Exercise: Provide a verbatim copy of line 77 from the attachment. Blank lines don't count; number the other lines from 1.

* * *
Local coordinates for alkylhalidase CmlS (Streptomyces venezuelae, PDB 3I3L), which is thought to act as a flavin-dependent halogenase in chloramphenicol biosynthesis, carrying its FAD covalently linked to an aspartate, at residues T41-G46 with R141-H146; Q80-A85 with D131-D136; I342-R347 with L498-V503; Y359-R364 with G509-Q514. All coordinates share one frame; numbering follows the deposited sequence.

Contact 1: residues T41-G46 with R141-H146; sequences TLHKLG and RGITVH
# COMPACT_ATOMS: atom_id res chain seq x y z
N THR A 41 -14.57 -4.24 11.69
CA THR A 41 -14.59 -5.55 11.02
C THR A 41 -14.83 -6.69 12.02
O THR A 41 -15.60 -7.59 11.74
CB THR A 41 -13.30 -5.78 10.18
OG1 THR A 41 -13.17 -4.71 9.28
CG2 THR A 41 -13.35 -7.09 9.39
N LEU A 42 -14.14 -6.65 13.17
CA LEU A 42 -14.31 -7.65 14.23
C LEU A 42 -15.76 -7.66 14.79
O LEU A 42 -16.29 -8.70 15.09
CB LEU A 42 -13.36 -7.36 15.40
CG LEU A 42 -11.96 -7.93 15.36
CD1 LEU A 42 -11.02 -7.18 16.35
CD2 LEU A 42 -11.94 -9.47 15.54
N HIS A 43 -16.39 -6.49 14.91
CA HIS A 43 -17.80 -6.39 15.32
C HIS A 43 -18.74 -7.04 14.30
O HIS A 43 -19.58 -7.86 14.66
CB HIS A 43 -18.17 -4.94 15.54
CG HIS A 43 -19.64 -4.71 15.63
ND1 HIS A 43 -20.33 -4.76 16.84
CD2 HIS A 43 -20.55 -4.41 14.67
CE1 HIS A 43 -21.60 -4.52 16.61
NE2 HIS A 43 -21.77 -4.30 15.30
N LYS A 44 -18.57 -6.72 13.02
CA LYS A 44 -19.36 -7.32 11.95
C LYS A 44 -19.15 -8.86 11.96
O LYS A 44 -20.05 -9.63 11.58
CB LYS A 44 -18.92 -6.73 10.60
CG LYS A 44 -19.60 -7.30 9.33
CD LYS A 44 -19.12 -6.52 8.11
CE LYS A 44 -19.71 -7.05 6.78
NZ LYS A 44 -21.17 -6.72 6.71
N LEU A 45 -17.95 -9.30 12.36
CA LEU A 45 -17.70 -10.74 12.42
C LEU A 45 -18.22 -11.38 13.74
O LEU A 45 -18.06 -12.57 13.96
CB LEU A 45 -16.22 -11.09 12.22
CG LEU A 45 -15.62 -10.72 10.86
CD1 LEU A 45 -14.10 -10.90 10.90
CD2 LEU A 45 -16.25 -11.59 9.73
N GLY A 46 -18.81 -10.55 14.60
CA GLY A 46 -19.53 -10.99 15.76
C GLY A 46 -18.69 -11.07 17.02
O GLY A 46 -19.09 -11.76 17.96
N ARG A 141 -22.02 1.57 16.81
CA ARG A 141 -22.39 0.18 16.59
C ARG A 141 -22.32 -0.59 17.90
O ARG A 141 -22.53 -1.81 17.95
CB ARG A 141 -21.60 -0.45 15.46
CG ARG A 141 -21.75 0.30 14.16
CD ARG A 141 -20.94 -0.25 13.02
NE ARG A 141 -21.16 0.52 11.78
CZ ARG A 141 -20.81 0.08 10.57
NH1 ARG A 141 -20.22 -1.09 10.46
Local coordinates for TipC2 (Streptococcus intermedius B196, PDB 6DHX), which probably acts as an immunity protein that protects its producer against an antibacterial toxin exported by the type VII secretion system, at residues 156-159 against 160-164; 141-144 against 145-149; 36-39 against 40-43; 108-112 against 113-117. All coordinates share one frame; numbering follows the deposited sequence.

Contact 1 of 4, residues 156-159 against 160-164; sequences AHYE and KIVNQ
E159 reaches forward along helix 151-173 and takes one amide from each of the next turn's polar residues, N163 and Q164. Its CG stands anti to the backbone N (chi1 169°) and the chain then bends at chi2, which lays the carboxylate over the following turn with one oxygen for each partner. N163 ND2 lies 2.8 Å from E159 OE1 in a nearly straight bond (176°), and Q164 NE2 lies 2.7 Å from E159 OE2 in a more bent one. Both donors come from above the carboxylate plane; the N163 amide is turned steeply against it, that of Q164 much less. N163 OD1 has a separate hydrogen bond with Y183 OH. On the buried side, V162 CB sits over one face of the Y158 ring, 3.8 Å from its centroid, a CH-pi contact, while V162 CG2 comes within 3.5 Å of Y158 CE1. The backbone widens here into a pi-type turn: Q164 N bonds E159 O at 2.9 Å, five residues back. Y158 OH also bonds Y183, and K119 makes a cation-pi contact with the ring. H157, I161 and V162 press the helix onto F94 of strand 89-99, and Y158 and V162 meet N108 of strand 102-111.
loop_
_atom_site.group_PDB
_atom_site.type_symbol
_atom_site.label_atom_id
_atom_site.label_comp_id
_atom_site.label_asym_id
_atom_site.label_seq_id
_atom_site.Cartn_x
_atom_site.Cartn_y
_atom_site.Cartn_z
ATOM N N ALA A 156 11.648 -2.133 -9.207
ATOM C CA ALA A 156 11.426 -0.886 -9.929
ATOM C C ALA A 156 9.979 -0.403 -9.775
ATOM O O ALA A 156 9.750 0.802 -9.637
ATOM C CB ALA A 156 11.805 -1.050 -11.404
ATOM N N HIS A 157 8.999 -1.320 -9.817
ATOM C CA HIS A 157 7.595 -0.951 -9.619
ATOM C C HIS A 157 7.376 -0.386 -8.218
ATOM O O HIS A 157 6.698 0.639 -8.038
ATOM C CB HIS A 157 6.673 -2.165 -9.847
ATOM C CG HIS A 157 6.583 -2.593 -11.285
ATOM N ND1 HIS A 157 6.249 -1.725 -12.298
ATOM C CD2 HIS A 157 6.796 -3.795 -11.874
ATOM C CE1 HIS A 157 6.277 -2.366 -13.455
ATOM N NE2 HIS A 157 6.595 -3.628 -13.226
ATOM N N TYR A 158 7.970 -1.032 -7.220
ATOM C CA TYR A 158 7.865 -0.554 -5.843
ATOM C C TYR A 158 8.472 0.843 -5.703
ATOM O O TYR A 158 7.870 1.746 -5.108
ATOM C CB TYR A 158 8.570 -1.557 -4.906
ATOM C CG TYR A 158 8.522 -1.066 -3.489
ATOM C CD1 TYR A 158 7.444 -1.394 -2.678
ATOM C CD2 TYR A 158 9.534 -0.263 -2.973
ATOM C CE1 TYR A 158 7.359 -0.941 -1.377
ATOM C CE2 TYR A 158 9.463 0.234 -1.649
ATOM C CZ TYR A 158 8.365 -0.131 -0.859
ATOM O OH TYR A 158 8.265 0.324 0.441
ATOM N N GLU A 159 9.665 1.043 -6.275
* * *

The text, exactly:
ATOM C CB ALA A 156 11.805 -1.050 -11.404